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Taxonomic review of the Sebastes vulpes complex (Scorpaenoidei: Sebastidae)

  • Nozomu Muto
  • Yoshiaki Kai
  • Tetsuji Nakabo
Full Paper

Abstract

A taxonomic review of the Sebastes vulpes complex (S. vulpes, S. zonatus and S. ijimae) established the existence of two valid species, Sebastes vulpes Döderlein in Steindachner and Döderlein 1884 and Sebastes zonatus Chen and Barsukov 1976, despite evidence of hybridization between them. Similarities between the species include the following: top of cranium armed with robust nasal, preocular, postocular, tympanic and parietal spines; interorbital space flat; anterior and posterior lacrimals without distinct spines, forming two blunt lobes; thickened rays in ventral half of pectoral fin; dorsal fin usually with 13 spines and 13 soft rays; caudal fin rounded; and pored lateral-line scales usually 30–35. However, S. zonatus is distinguishable from S. vulpes in usually having distinct vertical dark bands on the dorsum (vs. usually lacking), minute cycloid scales usually present posteriorly on the lower jaw (vs. usually absent) and present on the entire basal portion of the spinous dorsal-fin membrane (vs. absent below first to ninth or to last dorsal-fin spine). Based on specimen and literature records, S. vulpes inhabits depths of 0–50 m, ranging from Hokkaido southward to Shimane and Sagami Bay, Japan, and along the southern coast of the Korean Peninsula, whereas S. zonatus inhabits depths of 50–100 m, from Hokkaido southward to Shimane and Tosa Bay, including the Seto Inland Sea, and along the southern coast of the Korean Peninsula. Sebastodes ijimae Jordan and Metz 1913 is considered to be a junior synonym of S. vulpes, based on examinations of type and other genetically assigned specimens. A lectotype is designated for S. vulpes.

Keywords

Sebastes zonatus Sebastes ijimae Redescription Lectotype Hybridization 

Notes

Acknowledgements

We thank K. Nakayama and M. Tagawa (FAKU) for helpful comments, G. Hardy (Ngunguru, New Zealand) for English corrections and valuable comments on the manuscript, and K. Sakai (Noto Marine Center) and T. Noda (Seikai National Fisheries Research Institute) for help in collecting specimens and valuable discussion. We also thank L. Parenti and J. Williams (USNM), W. Smith and K. Swagel (FMNH), W. Fink and D. Nelson (UMMZ), P. Hastings, H. Walker and C. Klepadlo (SIO), P. Bartsch and C. Lamour (ZMB), E. Mikschi and H. Wellendorf (NMW), M. Yabe, H. Imamura and T. Kawai (HUMZ), K. Matsuura, G. Shinohara and M. Nakae (NSMT), M. Motokawa (The Kyoto University Museum) and N. Nakayama (formerly The Kyoto University Museum), who facilitated the authors’ visits to examine specimens, J.-K. Kim (PKU), H. Endo (BSKU) and D. Catania (CAS) for loans of specimens and H.-J. Kwun (formerly PKU) for translating Korean literature. Our appreciation is also extended to the following who helped the collection of specimens and literature: Y. Koizumi and K. Koizumi (Otaru city), S. Matsui and K. Takahashi (Tomakomai city), C.-H. Jeong (Inha University) and N. Yoshimura (formerly HUMZ). This study was supported in part by JSPS KAKENHI Grant Numbers 19770063 and 20370034, the Mikimoto Fund for Marine Ecology and the Sasakawa Scientific Research Grant from the Japan Science Society.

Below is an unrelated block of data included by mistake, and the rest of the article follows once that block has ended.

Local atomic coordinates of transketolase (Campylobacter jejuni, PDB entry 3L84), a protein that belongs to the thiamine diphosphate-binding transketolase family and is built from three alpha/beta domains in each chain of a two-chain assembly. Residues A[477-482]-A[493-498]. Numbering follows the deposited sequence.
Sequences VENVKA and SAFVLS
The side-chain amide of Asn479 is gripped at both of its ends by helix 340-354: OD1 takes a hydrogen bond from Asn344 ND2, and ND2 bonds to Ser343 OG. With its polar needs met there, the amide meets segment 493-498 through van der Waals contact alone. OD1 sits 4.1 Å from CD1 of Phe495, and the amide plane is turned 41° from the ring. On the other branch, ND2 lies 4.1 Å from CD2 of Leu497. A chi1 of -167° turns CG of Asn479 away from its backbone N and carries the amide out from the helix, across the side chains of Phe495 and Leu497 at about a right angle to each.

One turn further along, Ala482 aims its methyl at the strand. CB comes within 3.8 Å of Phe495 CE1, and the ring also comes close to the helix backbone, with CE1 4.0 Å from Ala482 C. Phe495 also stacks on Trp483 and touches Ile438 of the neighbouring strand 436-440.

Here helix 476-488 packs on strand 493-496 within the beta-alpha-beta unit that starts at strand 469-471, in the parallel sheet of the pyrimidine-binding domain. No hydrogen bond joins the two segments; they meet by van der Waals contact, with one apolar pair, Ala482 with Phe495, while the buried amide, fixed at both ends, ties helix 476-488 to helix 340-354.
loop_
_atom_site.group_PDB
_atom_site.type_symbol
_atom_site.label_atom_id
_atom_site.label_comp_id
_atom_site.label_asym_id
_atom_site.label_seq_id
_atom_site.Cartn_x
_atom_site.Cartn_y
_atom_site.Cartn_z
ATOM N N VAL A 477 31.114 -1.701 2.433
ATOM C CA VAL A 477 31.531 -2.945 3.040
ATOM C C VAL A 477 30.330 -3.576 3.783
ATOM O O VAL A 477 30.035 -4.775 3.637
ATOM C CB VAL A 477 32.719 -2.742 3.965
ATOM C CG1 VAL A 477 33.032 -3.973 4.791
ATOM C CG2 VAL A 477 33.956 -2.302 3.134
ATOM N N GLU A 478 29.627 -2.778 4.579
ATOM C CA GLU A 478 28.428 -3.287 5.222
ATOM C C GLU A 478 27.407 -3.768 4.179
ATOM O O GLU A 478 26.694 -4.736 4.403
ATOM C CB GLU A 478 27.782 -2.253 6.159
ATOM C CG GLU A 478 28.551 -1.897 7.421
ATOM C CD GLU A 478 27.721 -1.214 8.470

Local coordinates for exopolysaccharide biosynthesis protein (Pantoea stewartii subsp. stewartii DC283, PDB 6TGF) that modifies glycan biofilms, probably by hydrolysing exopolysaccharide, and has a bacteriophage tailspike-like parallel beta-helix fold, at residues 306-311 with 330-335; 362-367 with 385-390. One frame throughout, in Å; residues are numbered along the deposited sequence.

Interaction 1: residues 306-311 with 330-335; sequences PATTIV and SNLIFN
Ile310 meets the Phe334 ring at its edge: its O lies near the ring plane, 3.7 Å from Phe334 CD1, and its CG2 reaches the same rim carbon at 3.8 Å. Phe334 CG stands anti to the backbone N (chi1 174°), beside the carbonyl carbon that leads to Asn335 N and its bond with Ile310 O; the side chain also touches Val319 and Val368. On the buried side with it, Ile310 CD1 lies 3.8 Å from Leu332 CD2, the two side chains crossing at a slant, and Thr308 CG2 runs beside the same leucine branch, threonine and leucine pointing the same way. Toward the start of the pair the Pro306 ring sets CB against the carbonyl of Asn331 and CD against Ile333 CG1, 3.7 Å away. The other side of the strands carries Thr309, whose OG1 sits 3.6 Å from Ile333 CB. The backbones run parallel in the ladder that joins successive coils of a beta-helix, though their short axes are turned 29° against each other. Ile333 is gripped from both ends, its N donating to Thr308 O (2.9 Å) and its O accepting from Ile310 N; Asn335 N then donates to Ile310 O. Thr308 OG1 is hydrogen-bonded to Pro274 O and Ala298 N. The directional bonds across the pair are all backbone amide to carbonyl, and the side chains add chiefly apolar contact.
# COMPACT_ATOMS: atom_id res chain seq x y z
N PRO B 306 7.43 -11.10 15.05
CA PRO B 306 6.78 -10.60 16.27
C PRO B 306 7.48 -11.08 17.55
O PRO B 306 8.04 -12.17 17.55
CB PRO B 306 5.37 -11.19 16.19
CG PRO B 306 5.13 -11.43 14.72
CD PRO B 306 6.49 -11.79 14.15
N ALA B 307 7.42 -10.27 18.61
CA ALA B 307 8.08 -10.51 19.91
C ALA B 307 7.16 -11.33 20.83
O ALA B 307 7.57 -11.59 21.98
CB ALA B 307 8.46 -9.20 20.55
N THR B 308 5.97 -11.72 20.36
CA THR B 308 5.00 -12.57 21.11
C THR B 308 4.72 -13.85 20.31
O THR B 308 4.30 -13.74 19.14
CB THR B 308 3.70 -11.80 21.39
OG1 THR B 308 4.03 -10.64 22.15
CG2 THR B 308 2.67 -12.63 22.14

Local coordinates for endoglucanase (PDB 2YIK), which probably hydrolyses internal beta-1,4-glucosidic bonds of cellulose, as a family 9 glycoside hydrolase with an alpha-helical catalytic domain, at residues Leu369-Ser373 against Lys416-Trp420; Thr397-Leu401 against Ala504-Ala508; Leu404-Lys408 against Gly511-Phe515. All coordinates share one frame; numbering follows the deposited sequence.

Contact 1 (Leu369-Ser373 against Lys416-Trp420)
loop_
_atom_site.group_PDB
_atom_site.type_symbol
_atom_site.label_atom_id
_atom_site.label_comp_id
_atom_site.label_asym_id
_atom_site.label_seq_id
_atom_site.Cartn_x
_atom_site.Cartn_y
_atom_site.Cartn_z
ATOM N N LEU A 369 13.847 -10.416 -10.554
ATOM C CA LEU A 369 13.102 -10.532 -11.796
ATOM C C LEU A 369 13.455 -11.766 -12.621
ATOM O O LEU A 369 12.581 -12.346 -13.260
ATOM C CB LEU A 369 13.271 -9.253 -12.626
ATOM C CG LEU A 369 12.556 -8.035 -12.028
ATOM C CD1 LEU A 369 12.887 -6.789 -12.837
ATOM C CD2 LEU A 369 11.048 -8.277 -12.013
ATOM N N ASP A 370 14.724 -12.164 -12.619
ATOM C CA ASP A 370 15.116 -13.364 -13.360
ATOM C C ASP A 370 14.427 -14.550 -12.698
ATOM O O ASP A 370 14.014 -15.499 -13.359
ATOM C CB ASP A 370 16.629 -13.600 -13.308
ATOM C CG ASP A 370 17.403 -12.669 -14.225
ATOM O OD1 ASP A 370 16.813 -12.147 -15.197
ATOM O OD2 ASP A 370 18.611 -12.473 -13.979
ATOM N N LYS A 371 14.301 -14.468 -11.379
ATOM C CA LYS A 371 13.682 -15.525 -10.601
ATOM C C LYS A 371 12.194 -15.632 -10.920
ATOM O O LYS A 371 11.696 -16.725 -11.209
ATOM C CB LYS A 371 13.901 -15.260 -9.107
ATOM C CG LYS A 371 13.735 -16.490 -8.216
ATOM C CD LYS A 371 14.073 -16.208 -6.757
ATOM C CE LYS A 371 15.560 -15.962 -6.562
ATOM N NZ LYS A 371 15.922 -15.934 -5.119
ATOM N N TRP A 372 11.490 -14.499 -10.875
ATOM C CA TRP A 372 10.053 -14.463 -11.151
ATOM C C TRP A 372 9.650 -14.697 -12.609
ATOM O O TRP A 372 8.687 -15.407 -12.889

Supplementary material

10228_2018_641_MOESM1_ESM.xlsx (11 kb)
Supplementary material 1 (XLSX 10 kb)
10228_2018_641_MOESM2_ESM.xlsx (25 kb)
Supplementary material 2 (XLSX 25 kb)

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Copyright information

© The Ichthyological Society of Japan 2018

Authors and Affiliations

  1. 1.Division of Applied Biosciences, Graduate School of AgricultureKyoto UniversityKyotoJapan
  2. 2.Maizuru Fisheries Research Station, Field Science Education and Research CenterKyoto UniversityMaizuruJapan
  3. 3.The Kyoto University MuseumKyoto UniversityKyotoJapan
  4. 4.Department of Marine Biology and Sciences, School of Biological SciencesTokai UniversitySapporoJapan

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